US job growth slowed more than expected in August, with retail hiring declining for a seventh month in a row, new figures show today.
But strong wage gains should support consumer spending and keep the economy expanding moderately amid rising threats from trade tensions.
The Labor Department's closely watched monthly employment report today also showed a rebound in the workweek as manufacturers increased hours for workers after slashing them in July.
The US economy's waning fortunes, underscored by an inversion of the US Treasury yield curve, have been largely blamed on the White House's year-long trade war with China.
Washington and Beijing slapped fresh tariffs on each other on Sunday.
While the two economic giants this week agreed to hold high-level talks in early October in Washington, the uncertainty, which has eroded business confidence, lingers.
The economy is also facing headwinds from Britain's potentially disorderly exit from the European Union, and softening growth in China and the rest of the world.
The US Federal Reserve is expected to cut interest rates again this month to keep the longest economic expansion in history, now in its 11th year, on track. The Fed lowered borrowing costs in July for the first time since 2008.
US non-farm payrolls increased by 130,000 jobs last month, the government said.
The US economy created 20,000 fewer jobs in June and July than previously reported. Economists polled by Reuters had forecast payrolls rising by 158,000 jobs in August.
A seasonal quirk could account for last month's less-than-expected increase in employment. Over the past several years, the initial August job count has tended to exhibit a weak bias, with revisions subsequently showing strength.
But slower job growth is also in line with sharp declines in both the Institute for Supply Management's manufacturing and services industries employment measures in August.
In addition, global outplacement firm Challenger, Gray & Christmas reported a 37.7% jump in planned job cuts by US-based employers in August.
Job gains have averaged 156,000 over the last three months, but still above the roughly 100,000 per month needed to keep up with growth in the working age population.
The US unemployment rate was unchanged at 3.7% for a third month in a row as more people entered the labour force.
Though the trade impasse does not appear to be spilling over to the labor market, job growth has been slowing since mid-2018.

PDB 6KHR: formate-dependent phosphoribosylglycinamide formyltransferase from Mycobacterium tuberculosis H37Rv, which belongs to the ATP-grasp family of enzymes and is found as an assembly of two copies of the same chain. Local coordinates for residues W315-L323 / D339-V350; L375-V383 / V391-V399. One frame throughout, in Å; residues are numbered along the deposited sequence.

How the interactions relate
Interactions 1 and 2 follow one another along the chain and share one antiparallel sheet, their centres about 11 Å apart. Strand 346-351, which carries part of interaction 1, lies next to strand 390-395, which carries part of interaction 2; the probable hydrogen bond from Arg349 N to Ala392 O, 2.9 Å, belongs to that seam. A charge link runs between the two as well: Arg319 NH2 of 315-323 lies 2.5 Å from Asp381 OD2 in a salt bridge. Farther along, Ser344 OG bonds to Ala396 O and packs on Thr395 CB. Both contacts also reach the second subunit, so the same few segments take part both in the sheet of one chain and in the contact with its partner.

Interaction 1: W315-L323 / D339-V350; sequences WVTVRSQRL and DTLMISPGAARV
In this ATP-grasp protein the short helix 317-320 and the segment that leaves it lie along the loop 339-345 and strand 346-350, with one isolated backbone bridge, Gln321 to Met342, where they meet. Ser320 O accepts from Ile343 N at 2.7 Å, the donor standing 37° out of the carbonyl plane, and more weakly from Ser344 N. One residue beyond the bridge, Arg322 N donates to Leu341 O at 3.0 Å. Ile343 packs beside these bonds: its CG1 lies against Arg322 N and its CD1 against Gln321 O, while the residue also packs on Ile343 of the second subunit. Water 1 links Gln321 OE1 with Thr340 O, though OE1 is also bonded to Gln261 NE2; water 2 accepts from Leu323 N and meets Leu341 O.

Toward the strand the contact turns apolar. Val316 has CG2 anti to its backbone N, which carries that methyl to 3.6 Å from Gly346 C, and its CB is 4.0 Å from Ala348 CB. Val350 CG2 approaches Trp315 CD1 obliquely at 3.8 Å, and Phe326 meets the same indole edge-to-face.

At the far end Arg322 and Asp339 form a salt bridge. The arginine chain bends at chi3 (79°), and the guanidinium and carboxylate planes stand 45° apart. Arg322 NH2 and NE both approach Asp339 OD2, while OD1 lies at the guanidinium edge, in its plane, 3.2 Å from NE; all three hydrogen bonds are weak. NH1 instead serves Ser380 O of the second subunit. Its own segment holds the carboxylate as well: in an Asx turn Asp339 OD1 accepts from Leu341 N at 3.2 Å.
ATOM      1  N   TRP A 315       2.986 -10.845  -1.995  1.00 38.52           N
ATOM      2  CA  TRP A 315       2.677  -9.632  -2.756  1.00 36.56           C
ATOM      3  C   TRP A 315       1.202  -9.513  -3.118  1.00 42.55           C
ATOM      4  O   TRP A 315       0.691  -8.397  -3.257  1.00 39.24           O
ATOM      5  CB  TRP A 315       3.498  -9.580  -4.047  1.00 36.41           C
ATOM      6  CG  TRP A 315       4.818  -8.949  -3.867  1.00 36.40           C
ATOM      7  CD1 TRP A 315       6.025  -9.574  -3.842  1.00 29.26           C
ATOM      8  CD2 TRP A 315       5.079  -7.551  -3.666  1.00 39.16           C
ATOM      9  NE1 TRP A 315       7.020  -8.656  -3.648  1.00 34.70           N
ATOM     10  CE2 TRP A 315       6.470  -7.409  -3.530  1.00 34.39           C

The US government last month estimated that the economy created 501,000 fewer jobs in the 12 months up to March 2019 than previously reported, the biggest downward revision in the level of employment in a decade.
That suggests job growth over that period averaged around 170,000 per month instead of 210,000. The revised payrolls data will be published next February.
The US government has also trimmed economic growth for the second quarter.
The employment report showed average hourly earnings gained 0.4% last month, the largest increase since February, after rising 0.3% in July.
But the annual increase in wages dipped to 3.2% from 3.3% in July as last year's surge dropped out of the calculation. Strong consumer spending is supporting the economy.
The workweek rebounded after dropping to its lowest level in nearly two years in July.
The average workweek rose to 34.4 hours in August from 34.3 hours in July. A measure of hours worked, which is a proxy for gross domestic product, increased 0.4% after falling 0.2% in July.
US manufacturing employment rose by a tepid 3,000 jobs last month after increasing 4,000 in July.
The weakness was flagged by the report on Tuesday from the ISM showing its gauge of factory employment dropped in August to its lowest level since March 2016.
Manufacturing has ironically borne the brunt of the Trump administration's trade war, which the White House has argued is intended to boost the sector. The manufacturing workweek rose 0.2 hours to 40.6 hours.
Construction payrolls increased by 14,000 jobs after slipping by 2,000 in July. Retail employment dropped by 11,100 jobs, extending a decline that started in February.
Government employment jumped by 34,000 jobs, boosted by temporary hiring for the 2020 decennial census.